This past two weeks has been rough on a young widow. Her husband was killed in Irag on March 31. Kynesha Dhanoolal, the widow, wanted to save his sperm as she and her husband had talked often, of having children together. She wants to be the mother of his children.
It appears that a will was not on file anywhere and the military had papers designating Kynesha’s husband’s (Dayne) mother as the person to whom the right of handling his remains; should anything happen to him. It would appear that Kynesha’s mother- in- law at first was not in agreement of harvesting her son’s sperm, initially.
Days were spent in discussion before an agreement took place. Experts say that the sperm may not be viable anymore. It seems after a man’s death…the sperm loose their mobility and their viability to fertilize an egg within hours. The harvesting didn’t take place until 4 days after his death and that means that the potential to create a baby has definately lessoned. It would be a miracle it sounds like if a child was to be conceived.
I can understand wanting a baby together. I can understand having the choice to have the child of her husband…however, he was in the military. He is unfortunately no longer alive to help her raise the child or support the child financially. This whole situation will open a bunch of legal and moral questions.
If she is blessed with a pregnancy from her husband’s sperm…will her pregnancy be covered under military benefits? Since the father is no longer alive would the child be entitled to social security benefits? Would tax payers be responsible for the support of this future child. Since the potential conception can only take place by artificial insemination…will that be procedure be paid for by military benefits? With the father gone; who will be a positive male role model for the child?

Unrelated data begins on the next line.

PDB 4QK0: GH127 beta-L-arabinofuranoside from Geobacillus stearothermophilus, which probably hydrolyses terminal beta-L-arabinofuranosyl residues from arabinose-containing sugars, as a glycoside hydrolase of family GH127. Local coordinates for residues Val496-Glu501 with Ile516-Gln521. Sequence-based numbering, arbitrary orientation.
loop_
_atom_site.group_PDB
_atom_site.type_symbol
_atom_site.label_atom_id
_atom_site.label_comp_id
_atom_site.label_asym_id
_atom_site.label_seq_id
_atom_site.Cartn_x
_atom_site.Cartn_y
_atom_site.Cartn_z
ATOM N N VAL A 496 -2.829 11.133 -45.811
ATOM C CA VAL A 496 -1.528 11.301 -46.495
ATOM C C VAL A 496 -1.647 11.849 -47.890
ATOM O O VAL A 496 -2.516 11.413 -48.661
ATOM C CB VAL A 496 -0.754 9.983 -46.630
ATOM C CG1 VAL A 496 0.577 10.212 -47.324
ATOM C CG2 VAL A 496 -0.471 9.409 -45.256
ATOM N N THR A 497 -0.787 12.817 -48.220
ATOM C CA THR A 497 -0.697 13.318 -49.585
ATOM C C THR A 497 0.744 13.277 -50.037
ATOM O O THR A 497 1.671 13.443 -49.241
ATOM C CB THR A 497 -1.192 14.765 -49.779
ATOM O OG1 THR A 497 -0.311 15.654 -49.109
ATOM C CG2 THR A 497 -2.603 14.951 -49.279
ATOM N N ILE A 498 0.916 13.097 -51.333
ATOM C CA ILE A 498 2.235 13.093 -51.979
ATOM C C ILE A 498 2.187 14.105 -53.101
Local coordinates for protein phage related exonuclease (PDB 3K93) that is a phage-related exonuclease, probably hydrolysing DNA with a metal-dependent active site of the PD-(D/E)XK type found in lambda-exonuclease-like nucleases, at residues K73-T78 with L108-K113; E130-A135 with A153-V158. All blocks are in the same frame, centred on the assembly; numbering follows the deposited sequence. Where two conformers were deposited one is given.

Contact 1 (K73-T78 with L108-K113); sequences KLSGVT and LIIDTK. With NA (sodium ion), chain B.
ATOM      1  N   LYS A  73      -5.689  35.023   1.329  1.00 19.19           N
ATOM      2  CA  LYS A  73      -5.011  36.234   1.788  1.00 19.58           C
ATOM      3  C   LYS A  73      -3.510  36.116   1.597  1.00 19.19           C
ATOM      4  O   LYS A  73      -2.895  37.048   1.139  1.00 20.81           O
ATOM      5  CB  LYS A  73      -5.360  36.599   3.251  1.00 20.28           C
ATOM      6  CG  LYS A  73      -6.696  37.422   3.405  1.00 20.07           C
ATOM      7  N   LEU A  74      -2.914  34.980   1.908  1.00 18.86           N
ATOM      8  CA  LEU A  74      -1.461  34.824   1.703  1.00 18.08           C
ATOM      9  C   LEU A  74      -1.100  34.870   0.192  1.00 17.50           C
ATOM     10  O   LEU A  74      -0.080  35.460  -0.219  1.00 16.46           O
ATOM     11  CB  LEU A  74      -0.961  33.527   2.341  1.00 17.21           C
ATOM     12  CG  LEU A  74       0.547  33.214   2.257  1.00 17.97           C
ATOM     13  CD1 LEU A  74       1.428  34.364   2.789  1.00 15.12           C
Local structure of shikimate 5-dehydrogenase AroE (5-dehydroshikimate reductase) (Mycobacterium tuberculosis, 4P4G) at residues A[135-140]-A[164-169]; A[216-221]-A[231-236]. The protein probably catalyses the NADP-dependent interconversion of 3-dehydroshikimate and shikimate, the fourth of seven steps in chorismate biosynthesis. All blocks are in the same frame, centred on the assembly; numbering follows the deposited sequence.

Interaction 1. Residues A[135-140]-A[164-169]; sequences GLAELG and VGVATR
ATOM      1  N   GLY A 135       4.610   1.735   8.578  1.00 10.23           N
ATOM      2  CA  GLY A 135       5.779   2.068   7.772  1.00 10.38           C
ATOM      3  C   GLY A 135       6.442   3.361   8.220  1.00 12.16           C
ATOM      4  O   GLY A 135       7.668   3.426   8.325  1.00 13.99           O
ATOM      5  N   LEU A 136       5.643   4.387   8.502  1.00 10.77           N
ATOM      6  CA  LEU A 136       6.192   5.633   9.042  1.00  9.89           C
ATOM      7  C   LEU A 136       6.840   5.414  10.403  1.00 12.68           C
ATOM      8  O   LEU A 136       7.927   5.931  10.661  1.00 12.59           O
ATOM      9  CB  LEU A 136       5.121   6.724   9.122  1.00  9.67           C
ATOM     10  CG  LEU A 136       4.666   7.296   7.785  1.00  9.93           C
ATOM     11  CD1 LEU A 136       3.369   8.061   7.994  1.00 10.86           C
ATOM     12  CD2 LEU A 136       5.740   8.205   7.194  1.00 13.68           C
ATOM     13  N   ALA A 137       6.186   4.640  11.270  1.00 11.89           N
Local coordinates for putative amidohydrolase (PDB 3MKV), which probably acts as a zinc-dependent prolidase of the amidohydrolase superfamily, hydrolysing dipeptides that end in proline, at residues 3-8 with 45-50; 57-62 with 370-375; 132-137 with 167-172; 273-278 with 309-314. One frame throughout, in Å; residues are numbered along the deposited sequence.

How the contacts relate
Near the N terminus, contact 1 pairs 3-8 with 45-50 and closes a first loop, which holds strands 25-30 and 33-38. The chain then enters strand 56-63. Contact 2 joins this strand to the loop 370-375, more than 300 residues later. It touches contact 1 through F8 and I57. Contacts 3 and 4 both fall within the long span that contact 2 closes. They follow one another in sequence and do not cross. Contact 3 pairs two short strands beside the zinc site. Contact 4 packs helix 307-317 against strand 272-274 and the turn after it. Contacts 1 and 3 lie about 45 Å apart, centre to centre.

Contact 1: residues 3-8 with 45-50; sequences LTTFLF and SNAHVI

Having lost her husband…i am sure all of those issues are not at the forefront of Mrs. Dhanoolal’s mind. She is grieving the loss of her young husband. She is grieving the loss of her dreams of having a child with the man she loves. I am sure she is regretful of having to force such a request on the mother of her husband as she is grieving the loss of her son. This, I am sure has added another aspect of grieving for both women. If, after having to wait for those four days, a pregnancy does not occur will the daughter-in-law blame the mother-in-law for not agreeing sooner?
If the expert is correct and the sperm is no longer able to produce a pregnancy…the grieving will continue for both women. There will be no child or grandchild from the man that they both loved. The war in Iraq has stolen another generation from another family. The whole thing is very sad. This service man and his family has sacrificed what so many others have sacrificed before him…a future with their loved ones.